The permitting process for a coal export terminal has been a back-and-forth debate between Oregon officials and an Australian-based coal company for months now.
Ambre Energy is hoping to transport coal from the Powder River Basin via rail to the Eastern Oregon town of Boardman. From there, it would barge the coal down the Columbia River and eventually ship it to Asia.
The company needs a permit from the Oregon Department of State Lands to build a dock at its Boardman site. State officials had previously asked Ambre to further clarify questions about tribal fishing rights, water quality, and the need to export coal. The deadline to answer those questions had been extended to Sept. 1.
The company asked to further extend that deadline to Nov. 1, which the Department of State Lands agreed to do.
Now with the Nov. 1 deadline fast approaching, Ambre has again submitted its responses to the state’s questions. Most of the answers were nearly identical to the company’s previous responses or referred back to them.
You can take a look at all of the correspondence here.
The state responded with a letter on Oct. 16. It again said that Ambre did not fully answer the department’s questions and gave the company three options:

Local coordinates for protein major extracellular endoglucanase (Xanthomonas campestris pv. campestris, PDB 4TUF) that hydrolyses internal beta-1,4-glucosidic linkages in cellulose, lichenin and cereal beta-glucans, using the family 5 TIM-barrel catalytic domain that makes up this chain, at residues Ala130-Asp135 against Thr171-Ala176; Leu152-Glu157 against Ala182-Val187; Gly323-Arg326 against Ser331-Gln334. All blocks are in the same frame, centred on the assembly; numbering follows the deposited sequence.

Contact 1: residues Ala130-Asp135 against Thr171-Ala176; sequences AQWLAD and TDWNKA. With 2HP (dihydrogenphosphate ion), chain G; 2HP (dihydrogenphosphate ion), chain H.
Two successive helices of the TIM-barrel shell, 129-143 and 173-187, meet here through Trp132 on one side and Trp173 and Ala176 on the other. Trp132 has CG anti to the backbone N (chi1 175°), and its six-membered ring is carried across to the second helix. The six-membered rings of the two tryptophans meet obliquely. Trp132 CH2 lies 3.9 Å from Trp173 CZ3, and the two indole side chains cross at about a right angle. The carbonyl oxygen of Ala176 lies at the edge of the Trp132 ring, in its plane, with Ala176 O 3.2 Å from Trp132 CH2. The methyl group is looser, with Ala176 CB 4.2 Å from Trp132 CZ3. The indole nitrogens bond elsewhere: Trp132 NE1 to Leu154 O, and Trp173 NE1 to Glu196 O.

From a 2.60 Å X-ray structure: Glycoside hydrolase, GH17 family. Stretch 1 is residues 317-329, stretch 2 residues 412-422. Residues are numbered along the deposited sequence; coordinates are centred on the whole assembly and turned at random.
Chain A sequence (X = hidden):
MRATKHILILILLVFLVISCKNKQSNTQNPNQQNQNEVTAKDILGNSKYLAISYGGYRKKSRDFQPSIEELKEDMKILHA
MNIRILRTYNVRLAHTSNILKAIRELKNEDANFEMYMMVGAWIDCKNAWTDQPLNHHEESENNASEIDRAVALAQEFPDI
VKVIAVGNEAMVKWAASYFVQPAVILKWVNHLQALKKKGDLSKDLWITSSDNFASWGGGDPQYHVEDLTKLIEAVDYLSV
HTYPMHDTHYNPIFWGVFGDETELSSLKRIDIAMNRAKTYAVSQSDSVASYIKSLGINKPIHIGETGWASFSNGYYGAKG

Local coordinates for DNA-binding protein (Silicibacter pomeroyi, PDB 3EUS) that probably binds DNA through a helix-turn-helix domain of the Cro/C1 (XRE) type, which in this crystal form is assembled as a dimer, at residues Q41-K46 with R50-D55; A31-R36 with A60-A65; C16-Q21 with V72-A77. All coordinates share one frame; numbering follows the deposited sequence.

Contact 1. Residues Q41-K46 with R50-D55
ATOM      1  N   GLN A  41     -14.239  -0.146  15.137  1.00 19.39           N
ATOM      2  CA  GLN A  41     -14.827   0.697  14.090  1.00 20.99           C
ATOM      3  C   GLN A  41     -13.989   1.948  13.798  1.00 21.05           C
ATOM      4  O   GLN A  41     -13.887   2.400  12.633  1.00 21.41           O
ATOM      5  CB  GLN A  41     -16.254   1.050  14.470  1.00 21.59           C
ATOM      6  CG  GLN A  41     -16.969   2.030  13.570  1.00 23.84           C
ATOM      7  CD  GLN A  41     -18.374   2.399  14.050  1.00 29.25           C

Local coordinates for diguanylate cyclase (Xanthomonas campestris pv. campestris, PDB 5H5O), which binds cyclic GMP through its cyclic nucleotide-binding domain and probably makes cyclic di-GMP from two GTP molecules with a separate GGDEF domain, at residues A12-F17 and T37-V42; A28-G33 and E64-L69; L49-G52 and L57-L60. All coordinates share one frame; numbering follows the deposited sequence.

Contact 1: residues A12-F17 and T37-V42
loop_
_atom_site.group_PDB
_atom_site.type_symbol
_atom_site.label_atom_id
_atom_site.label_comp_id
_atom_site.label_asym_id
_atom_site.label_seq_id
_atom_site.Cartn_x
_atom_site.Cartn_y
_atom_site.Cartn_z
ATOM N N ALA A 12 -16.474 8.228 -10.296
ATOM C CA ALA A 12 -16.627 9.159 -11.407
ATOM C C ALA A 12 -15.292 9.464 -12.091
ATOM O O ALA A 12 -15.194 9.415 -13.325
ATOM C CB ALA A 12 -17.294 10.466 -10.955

Allow the state to (for the sixth time) extend the permit application deadline. This extension would be set for April 30, 2014.
Suggest an earlier deadline, if the company thinks the questions can be answered earlier.
Go with these answers, and the department will issue a decision next week.
The company chose option No. 1, so the deadline will be extended another six months.
Ambre spokeswoman Liz Fuller said this will not delay the project’s timing. (The company is aiming to be the first coal export terminal built in the Northwest.)
Fuller said to answer some of the department’s latest questions the company needs more information from the U.S. Army Corps of Engineers permitting process.
“A lot of what they want, we won’t be able to get it to them until we hear from the Corps,” Fuller said.
She said that list includes tribal consultation and the biological opinion, a draft plan for protecting endangered salmon and steelhead.
As EarthFix has previously reported:
The permit is a removal-fill permit that would cover the construction of an elevated dock, a coal conveyor system and nine multi-pile structures, known as dolphins, that would be used for mooring the barges.
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— Courtney Flatt
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